The answer? The most important by far is that you should market your book and build it’s momentum as early as possible.
Authors underestimate how much promotions are required to leverage social and online marketing fully.
The Added Psychological Value Of Pre-Promotions
First, when you get a jump start on promoting your book, you’ll have the added psychological pressure to make it happen.
I know that sounds crazy. Yet, you’d be surprised at how many people start writing a book and don’t finish.
Look, I get it.
Life can get overwhelming. So, if you don’t have a hard-core commitment to finish it, it may not happen.
However, when you’re writing your book with purpose and make a promise to your audience, customers, and community, you’ll be more motivated to follow through.
Trust me; my book launch was on a tight schedule. Therefore, during the last few weeks, everything took a backburner to me, delivering it on time.
When Is Too Early To Market Your Book?
Never. The sooner you can build momentum and excitement about your book, the better.
Here’s a tip I’ve learned about online marketing, people’s attention spans are short when they’re online.
Your book’s topic, launch date, and promo schedule will compete against everything else being shared.
Your audience is consuming lots of content, but very little of it makes a real connection.
Consequently, online market research says that a person needs to see a marketing message several times before taking action.
On top of that, we all have different habits and ways we consume social media.
As an author, don’t underestimate how much promotion is needed to reach 50% of your following.
To get a better idea of how much promotion it’ll take, look at your current engagement ratio.
Listen, some people follow me on social media that don’t even know I’ve written a book.
And it’s two years old.
I know this because every time I post about it, I get congratulatory comments like the book is brand new.
LOL, and usually, I’ll notice a spike in sales that day too.
As you think about how to market your book’s pre-launch, here’s an excellent strategy to consider.
Identify Influencers To Help Push More Sales
Who are the media influencers in your industry, public relations professionals, and local librarians?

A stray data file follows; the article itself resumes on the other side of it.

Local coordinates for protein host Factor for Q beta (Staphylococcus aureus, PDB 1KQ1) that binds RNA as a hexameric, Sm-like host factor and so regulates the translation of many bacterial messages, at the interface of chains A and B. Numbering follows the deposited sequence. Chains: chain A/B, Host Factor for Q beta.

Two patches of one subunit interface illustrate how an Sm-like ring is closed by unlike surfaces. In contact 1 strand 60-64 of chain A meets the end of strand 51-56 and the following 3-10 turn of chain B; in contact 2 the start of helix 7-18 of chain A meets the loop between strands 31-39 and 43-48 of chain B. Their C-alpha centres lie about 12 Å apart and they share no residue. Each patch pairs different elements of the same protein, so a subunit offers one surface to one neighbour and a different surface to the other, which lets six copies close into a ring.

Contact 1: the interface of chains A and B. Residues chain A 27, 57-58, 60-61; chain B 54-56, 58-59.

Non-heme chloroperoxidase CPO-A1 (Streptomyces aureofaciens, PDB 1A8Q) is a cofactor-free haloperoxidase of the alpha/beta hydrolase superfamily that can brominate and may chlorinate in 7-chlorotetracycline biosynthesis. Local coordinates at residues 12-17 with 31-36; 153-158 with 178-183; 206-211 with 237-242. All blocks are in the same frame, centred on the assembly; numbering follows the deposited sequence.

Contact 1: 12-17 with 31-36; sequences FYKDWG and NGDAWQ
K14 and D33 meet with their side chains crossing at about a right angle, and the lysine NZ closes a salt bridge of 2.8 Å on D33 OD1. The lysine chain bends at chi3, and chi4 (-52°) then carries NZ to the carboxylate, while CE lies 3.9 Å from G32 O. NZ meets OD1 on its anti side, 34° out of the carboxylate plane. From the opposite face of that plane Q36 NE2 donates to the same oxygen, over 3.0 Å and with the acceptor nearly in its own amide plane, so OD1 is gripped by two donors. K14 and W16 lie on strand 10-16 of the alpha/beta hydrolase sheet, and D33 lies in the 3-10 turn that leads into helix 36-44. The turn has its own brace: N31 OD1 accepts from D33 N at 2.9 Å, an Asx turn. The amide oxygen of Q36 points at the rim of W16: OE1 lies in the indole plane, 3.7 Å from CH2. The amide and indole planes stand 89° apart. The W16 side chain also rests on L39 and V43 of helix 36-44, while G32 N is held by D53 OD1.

What book organizations, conferences, book fairs, and media professionals can you reach out to?
Now create a plan to educate as many of them as early as possible about your book.
These will be the people to help spread the word and promote your book at scale.
Build Relationships With Journalists And Conference Coordinators
From my early career days of working within public relations and the media, I learned that journalists, media contributors, and conference coordinators work diligently to book out content and programming months in advance.
You certainly want to give journalists and conference coordinators a heads up about you, your book, and the launch date early.
Think about it, likely you or someone on your team will be approaching them for the first time. So give yourself months to reach out to them, introduce yourself and your book, nurture the relationship, and follow up.
You understand three of the biggest online marketing mistakes new entrepreneurs, solopreneurs, and new bloggers often make.
You’re a smart cookie. You know your dream customers aren’t perusing the internet thinking, ‘What expert can I find today to drop some cash with.”
A more likely thought floating through her mind may be, “What the heck am I going to do with my career? How can I make more money and do something I love? I’m sick and tired of being sick and tired of this job.”
See the difference?
Your ideal customer has problems, dreams, and aspirations floating in her mind.
Communicate to her that you’ve got an incredible product or service to solve her problem and get her emotions stirring.
Get Your Ideal Customers To Know, Like And Trust You
Slay these common online marketing mistakes and level up. Don’t forget that at the core of all your marketing strategies should be getting your dream customers to know, like, and trust you.
To do that, keep your marketing messages focused on your ideal customers and their needs.
They care less about you (don’t take it personally) and more about how you can help them reach their own goals.
They’ll scan what you say and quickly decide if they’re interested in playing with you online.
Make it easy for them to understand precisely who you are, what you do, who you do it for, and why they should care.
You’ve got this!
I’d love to hear from you and what’s been the most significant online marketing mistake you’ve dodged or made in your business?
What was the most prominent online marketing lesson you’ve learned so far, and what tips do you have for your fellow ‘Revolutionaries’?